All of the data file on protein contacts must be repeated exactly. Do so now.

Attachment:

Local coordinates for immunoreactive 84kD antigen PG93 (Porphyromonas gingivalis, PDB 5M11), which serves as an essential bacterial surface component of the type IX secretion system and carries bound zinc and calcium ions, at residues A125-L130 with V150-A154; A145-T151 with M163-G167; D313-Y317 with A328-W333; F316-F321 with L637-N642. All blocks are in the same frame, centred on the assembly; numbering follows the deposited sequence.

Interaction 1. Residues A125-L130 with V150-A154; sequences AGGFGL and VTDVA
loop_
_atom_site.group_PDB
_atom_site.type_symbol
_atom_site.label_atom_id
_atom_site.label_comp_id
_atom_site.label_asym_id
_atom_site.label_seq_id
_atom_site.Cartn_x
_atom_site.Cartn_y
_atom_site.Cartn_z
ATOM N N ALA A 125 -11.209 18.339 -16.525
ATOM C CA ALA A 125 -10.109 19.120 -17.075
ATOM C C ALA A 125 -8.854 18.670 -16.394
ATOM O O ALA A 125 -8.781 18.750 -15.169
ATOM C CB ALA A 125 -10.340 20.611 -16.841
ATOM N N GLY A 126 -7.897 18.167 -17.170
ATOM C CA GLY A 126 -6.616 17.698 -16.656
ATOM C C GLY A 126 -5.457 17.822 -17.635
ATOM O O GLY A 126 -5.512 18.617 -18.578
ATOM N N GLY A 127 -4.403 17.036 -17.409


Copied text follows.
Local coordinates for immunoreactive 84kD antigen PG93 (Porphyromonas gingivalis, PDB 5M11), which serves as an essential bacterial surface component of the type IX secretion system and carries bound zinc and calcium ions, at residues A125-L130 with V150-A154; A145-T151 with M163-G167; D313-Y317 with A328-W333; F316-F321 with L637-N642. All blocks are in the same frame, centred on the assembly; numbering follows the deposited sequence.

Interaction 1. Residues A125-L130 with V150-A154; sequences AGGFGL and VTDVA
loop_
_atom_site.group_PDB
_atom_site.type_symbol
_atom_site.label_atom_id
_atom_site.label_comp_id
_atom_site.label_asym_id
_atom_site.label_seq_id
_atom_site.Cartn_x
_atom_site.Cartn_y
_atom_site.Cartn_z
ATOM N N ALA A 125 -11.209 18.339 -16.525
ATOM C CA ALA A 125 -10.109 19.120 -17.075
ATOM C C ALA A 125 -8.854 18.670 -16.394
ATOM O O ALA A 125 -8.781 18.750 -15.169
ATOM C CB ALA A 125 -10.340 20.611 -16.841
ATOM N N GLY A 126 -7.897 18.167 -17.170
ATOM C CA GLY A 126 -6.616 17.698 -16.656
ATOM C C GLY A 126 -5.457 17.822 -17.635
ATOM O O GLY A 126 -5.512 18.617 -18.578
ATOM N N GLY A 127 -4.403 17.036 -17.409